Cognitive sophistication does not attenuate the bias blind spot.
ABSTRACT The so-called bias blind spot arises when people report that thinking biases are more prevalent in others than in themselves. Bias turns out to be relatively easy to recognize in the behaviors of others, but often difficult to detect in one's own judgments. Most previous research on the bias blind spot has focused on bias in the social domain. In 2 studies, we found replicable bias blind spots with respect to many of the classic cognitive biases studied in the heuristics and biases literature (e.g., Tversky & Kahneman, 1974). Further, we found that none of these bias blind spots were attenuated by measures of cognitive sophistication such as cognitive ability or thinking dispositions related to bias. If anything, a larger bias blind spot was associated with higher cognitive ability. Additional analyses indicated that being free of the bias blind spot does not help a person avoid the actual classic cognitive biases. We discuss these findings in terms of a generic dual-process theory of cognition.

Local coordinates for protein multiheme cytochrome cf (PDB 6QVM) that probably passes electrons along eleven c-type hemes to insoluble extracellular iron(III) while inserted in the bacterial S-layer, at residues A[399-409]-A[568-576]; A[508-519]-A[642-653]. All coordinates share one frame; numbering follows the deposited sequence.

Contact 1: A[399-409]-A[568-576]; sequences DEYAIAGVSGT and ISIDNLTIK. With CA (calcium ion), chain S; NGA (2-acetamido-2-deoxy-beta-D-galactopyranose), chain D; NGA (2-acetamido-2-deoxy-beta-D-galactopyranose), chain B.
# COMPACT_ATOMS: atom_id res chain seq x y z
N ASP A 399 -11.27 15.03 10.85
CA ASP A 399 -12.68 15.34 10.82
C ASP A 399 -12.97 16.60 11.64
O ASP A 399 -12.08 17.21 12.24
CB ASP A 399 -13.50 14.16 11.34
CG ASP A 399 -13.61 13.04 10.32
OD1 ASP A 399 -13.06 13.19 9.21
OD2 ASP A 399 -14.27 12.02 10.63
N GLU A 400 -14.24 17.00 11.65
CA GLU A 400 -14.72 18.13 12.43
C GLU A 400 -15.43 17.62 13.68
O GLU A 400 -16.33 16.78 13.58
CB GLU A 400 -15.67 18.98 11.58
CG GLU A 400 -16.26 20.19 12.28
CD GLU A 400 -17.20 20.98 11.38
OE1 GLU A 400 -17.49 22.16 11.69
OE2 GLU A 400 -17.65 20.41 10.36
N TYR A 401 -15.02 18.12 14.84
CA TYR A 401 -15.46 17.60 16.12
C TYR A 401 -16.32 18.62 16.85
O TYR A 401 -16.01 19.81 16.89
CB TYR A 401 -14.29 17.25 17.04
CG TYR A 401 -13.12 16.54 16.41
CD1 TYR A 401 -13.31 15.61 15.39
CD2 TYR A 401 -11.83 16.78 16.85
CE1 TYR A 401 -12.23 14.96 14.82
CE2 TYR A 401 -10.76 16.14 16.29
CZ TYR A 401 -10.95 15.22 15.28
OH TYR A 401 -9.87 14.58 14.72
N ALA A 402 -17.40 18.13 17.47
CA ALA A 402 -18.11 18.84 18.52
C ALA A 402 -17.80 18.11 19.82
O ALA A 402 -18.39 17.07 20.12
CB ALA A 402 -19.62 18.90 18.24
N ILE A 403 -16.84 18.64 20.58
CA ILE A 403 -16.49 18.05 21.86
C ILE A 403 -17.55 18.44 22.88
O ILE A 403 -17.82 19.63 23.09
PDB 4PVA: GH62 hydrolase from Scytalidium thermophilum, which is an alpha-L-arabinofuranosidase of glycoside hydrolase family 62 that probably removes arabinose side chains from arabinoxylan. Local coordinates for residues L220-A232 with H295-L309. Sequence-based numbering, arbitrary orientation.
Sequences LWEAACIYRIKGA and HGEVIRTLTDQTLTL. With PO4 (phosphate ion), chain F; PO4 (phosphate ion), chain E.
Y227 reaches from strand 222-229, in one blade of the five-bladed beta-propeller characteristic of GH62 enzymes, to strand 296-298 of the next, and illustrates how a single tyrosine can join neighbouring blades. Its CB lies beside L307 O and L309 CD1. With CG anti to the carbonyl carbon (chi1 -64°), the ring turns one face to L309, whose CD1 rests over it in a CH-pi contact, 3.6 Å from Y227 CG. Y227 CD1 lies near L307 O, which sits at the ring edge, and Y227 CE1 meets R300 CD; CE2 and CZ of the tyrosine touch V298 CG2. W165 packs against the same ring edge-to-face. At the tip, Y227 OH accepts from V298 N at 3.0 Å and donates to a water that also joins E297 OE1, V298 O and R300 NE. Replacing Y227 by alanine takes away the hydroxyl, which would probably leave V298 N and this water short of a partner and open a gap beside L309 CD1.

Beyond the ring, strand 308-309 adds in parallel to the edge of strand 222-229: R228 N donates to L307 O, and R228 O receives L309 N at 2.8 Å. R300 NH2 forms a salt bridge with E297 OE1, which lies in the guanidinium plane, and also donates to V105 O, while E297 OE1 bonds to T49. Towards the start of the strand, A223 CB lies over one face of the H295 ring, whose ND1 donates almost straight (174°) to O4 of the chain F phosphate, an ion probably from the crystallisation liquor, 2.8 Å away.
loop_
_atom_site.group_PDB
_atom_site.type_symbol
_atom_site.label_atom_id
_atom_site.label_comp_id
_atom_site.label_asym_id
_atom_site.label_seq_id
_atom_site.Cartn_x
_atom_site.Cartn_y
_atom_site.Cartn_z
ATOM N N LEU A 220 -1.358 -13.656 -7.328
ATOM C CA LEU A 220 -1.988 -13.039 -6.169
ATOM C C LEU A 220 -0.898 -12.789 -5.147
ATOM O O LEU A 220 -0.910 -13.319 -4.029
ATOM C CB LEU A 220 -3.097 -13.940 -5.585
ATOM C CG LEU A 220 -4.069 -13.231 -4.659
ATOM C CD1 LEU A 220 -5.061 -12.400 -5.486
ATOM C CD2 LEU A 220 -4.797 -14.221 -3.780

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ABSTRACT: This study evaluates whether economists support economic policies such as free trade because they deem them to be good for their home country or because they increase global welfare. In a telephone survey, 100 German economists were asked to judge different policy proposals dealing with immigration, military exports and climate policy. Our results show that the acceptance of the policy proposals is strongly influenced by national efficiency judgements. In contrast, global efficiency judgements exert no significant positive effect on policy proposal acceptance. These effects even hold for economists who self-reported a global perspective in the assessment of the policy proposals. These judgements might be based on the potentially erroneous assumption that their policy judgements, taken from a national perspective, are consistent with global interests.German Economic Review 06/2013; · 0.67 Impact Factor